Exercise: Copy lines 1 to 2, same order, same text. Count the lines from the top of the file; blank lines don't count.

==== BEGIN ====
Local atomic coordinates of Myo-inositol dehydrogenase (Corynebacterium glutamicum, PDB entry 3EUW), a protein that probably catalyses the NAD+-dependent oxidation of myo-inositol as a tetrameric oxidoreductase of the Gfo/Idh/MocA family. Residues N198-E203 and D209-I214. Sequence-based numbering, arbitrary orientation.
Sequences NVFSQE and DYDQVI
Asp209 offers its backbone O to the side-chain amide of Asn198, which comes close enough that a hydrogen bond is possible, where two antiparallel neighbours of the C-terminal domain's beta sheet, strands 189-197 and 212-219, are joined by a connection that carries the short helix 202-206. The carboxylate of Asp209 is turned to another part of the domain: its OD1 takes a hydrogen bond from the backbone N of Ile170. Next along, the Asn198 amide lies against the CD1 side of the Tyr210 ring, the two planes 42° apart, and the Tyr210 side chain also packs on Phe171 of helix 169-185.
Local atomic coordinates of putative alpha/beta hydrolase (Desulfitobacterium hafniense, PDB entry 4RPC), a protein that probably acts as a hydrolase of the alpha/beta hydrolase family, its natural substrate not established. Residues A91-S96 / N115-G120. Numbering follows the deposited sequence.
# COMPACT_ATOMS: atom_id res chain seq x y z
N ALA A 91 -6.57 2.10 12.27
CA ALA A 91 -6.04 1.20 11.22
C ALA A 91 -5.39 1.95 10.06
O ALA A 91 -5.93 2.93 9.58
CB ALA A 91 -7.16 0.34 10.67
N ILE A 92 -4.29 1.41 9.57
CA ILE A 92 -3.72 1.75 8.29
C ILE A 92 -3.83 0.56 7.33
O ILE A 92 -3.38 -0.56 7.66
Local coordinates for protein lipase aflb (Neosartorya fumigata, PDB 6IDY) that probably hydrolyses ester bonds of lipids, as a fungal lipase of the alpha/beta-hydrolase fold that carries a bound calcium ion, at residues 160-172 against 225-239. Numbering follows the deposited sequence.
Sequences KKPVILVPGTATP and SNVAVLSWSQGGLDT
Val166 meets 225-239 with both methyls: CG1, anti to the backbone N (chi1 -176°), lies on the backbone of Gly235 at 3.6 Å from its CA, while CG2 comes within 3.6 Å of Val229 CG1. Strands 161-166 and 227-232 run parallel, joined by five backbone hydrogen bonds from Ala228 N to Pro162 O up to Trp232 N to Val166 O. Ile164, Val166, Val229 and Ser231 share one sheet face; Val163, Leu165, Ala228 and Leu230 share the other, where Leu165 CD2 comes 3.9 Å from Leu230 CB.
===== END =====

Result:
Local atomic coordinates of Myo-inositol dehydrogenase (Corynebacterium glutamicum, PDB entry 3EUW), a protein that probably catalyses the NAD+-dependent oxidation of myo-inositol as a tetrameric oxidoreductase of the Gfo/Idh/MocA family. Residues N198-E203 and D209-I214. Sequence-based numbering, arbitrary orientation.
Sequences NVFSQE and DYDQVI